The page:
Otherwise, this book is good for programmers looking for more flexibility and fresh approaches for their code.
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5 of 6 people found the following review helpful By Phillip Kerman on June 5, 2008
Format: Paperback Verified Purchase
I realize the book title (and the focus and organization) is about design patterns, but I thought it was worth adding the fact that--for me at least--it's the one book I keep coming back to for great lucent coverage of really key AS3 concepts including event dispatching (and using IEventDispatcher instead). I mean, Colin's Essential AS3 is one to turn to for definitive answers on sub-atomic (and important) details... but I still keep coming back to Danny and Joey's book because it's so direct and to the point. To really learn a subject you need more than a book--but to go back over things... to get a good skeleton starter script (which doesn't have extra baggage)... and for brief clear explanations, this book really does it. It's by no means a dated book either. I just think some people might pass over this book because the title makes it sound like it just covers design patterns when, in fact, it's just a great AS3 book.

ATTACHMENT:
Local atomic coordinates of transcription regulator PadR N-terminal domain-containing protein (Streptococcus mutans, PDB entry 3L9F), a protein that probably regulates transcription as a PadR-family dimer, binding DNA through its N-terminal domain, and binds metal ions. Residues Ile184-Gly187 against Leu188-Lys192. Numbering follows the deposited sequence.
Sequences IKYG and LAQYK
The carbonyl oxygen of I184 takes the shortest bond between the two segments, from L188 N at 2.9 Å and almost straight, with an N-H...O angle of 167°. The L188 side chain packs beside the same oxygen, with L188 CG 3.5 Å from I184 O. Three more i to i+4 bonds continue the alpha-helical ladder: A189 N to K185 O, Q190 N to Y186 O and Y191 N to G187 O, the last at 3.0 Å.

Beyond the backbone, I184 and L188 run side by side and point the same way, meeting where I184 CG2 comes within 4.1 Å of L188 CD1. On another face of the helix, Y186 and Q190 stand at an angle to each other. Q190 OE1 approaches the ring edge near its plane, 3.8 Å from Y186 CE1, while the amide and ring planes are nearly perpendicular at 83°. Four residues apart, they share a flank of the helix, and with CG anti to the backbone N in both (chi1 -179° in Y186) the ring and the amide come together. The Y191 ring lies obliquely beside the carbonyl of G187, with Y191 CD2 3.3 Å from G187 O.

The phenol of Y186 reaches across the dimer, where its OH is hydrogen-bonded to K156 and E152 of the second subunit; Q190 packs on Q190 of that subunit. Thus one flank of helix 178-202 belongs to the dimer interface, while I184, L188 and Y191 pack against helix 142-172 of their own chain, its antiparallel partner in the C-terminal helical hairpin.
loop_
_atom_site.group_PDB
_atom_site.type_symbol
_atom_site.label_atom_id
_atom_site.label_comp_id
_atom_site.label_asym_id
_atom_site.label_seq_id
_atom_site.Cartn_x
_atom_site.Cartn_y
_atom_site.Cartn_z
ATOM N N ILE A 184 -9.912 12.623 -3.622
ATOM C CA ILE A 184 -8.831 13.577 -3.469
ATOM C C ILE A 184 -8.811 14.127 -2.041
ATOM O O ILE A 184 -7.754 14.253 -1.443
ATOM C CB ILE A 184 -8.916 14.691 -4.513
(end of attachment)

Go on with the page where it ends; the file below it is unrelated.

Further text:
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4 of 5 people found the following review helpful By Alonzo Hosford on June 7, 2007
Format: Paperback
This is well written. It appeals to more than one need. If I could I would down grade the rating to 3 stars after I got deeper into doing examples and dealing with the and incorrect and missing files at the download site. See details below.

For those who are Actionscript OO programmers that want to get into the Design Patterns the first two chapters will lead you there quickly. However you will want to read them again after experimenting with the design patters presented in chapters 3 - 12. At least a lot more clicked for me doing it that way. I actually compiled all the examples for the many chapters I read (and hand typed some for experience) using the mxmlc compiler. So you can do these without Flash CS3 if you must.

The design patterns presented in chapters 3-12 all have very useful Actionscript examples using AS3. So you can apply the examples to your projects. As well you will see how new functionality of AS3 is applied. For example it uses regular expressions in the decorator pattern FileReader example.

The final section of the book Chapter 13-16 show new important changes to using Actionscript 3 th at you need to unlearn from AS2 such as Events, Data Communications, the new EX4 for XML and regular expressions.

Digital files unfortunately at author's site are not perfect. Also I found a few minor typos such as DecoratorExample2 as the constructor to the DecoratorExample class. As well as incorrect files where the Decorator FileReader example files were repeated for the Decorator Example Shapes.

There are also a few code typos in the text. Minor but still. Such as page 121 the class should import and extend AbstractReaderDecorator but the code was printed as ReaderDecorator. Another example is page 147.